I recently had a project with a small group of users, maybe 35. I joined the project about a month before the scheduled release. I wasn't sure what kind of help the app needed, or what format. A wiki? Screencasts? Online help? A short PDF?
I talked with the lead customer, and he hadn't given much thought about help. I talked with the project manager, a quality assurance engineer, and a developer. The PM didn't know what kind of help the app needed either. The QA engineer thought it needed a few pages of help; a developer said it needed maybe 150 pages. After floundering around for about a week, I realized I was shooting in the dark.
I asked the interaction designer for some names of users I could contact, and he supplied me a name. After talking on the phone with the user for 5 minutes, I knew that my entire previous direction was wrong. They didn't need a robust wiki. "If you created a help system," the user said, "I'm really not sure anyone would use it. We all know the process so well here. The only thing we may need help with is to find where something is in the interface."
This lightened my load incredibly. The way our department often works, we create applications so customized to a specific business process that only users within that business department understand how the application will actually be used. Trying to penetrate this business process requires learning an entirely new culture and knowledge base. But often it isn't necessary to document this business knowledge -- it all depends.
When I started the project, I was fixed on creating documentation that explained not only the how, but the why and who and where and other context. Now I'm basically creating a slideshow of screenshots with some callouts indicating where things are in the interface. I figure it will save me about 2 months of work and will actually be looked at by the users -- all because of a brief phone call with users. I realized that I can learn more from talking with users for 5 minutes than I can from 2 weeks of project meetings. Why is it that I don't talk to users more frequently?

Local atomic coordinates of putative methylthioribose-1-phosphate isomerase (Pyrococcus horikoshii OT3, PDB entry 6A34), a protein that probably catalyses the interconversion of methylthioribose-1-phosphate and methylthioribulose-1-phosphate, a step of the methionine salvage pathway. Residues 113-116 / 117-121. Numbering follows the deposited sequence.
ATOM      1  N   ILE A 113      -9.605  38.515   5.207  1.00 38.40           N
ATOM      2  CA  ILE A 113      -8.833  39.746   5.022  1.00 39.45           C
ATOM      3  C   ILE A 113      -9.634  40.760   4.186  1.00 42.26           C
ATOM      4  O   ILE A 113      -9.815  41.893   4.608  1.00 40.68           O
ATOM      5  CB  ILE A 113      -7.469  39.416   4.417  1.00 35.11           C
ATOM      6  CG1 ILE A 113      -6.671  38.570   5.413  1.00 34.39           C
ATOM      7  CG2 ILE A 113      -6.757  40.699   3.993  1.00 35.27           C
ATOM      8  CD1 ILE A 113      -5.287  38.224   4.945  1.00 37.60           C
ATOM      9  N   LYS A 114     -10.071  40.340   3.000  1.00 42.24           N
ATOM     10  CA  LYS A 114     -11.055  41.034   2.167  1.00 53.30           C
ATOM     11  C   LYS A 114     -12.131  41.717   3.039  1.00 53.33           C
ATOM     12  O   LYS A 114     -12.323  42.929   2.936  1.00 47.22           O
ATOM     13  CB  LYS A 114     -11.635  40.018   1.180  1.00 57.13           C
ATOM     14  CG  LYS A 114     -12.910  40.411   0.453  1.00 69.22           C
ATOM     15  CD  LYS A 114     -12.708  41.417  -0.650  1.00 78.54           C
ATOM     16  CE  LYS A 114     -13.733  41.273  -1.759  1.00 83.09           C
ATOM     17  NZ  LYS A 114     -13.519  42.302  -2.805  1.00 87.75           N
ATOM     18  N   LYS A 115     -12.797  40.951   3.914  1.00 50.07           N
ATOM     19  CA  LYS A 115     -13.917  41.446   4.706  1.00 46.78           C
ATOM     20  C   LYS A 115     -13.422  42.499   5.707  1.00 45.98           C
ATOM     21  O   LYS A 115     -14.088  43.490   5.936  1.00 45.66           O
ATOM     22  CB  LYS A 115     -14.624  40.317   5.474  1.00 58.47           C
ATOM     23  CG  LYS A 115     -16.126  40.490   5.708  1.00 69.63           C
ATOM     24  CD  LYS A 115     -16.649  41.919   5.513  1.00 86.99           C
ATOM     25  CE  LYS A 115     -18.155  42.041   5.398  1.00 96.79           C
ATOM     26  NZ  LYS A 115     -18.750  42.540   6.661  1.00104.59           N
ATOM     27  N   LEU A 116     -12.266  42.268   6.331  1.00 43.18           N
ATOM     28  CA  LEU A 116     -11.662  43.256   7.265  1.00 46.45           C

photo from Flickr
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I'm a technical writer based in the California San Francisco Bay area. Topics I write about on this blog include technical writing, authoring and publishing tools, API documentation, tech comm trends, visual communication, technical writing career advice, information architecture and findability, developer documentation, and more. If you're a professional or aspiring technical writer, be sure to subscribe to email updates using the form above. You can learn more about me here.